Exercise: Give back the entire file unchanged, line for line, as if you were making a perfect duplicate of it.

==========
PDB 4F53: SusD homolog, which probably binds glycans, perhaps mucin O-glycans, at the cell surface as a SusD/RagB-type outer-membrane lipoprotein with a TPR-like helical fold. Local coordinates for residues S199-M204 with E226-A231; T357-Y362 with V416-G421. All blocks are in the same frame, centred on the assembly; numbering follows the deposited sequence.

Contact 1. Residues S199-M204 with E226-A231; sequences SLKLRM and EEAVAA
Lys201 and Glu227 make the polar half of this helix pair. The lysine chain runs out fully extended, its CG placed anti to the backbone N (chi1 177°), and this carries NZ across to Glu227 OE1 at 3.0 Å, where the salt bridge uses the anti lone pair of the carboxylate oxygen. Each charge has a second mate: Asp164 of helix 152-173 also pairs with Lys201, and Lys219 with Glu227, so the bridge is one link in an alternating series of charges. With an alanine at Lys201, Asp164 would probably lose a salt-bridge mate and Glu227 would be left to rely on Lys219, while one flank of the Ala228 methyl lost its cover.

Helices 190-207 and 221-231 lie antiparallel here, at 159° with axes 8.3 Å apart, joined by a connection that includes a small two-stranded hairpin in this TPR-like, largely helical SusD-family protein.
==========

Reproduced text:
PDB 4F53: SusD homolog, which probably binds glycans, perhaps mucin O-glycans, at the cell surface as a SusD/RagB-type outer-membrane lipoprotein with a TPR-like helical fold. Local coordinates for residues S199-M204 with E226-A231; T357-Y362 with V416-G421. All blocks are in the same frame, centred on the assembly; numbering follows the deposited sequence.

Contact 1. Residues S199-M204 with E226-A231; sequences SLKLRM and EEAVAA
Lys201 and Glu227 make the polar half of this helix pair. The lysine chain runs out fully extended, its CG placed anti to the backbone N (chi1 177°), and this carries NZ across to Glu227 OE1 at 3.0 Å, where the salt bridge uses the anti lone pair of the carboxylate oxygen. Each charge has a second mate: Asp164 of helix 152-173 also pairs with Lys201, and Lys219 with Glu227, so the bridge is one link in an alternating series of charges. With an alanine at Lys201, Asp164 would probably lose a salt-bridge mate and Glu227 would be left to rely on Lys219, while one flank of the Ala228 methyl lost its cover.

Helices 190-207 and 221-231 lie antiparallel here, at 159° with axes 8.3 Å apart, joined by a connection that includes a small two-stranded hairpin in this TPR-like, largely helical SusD-family protein.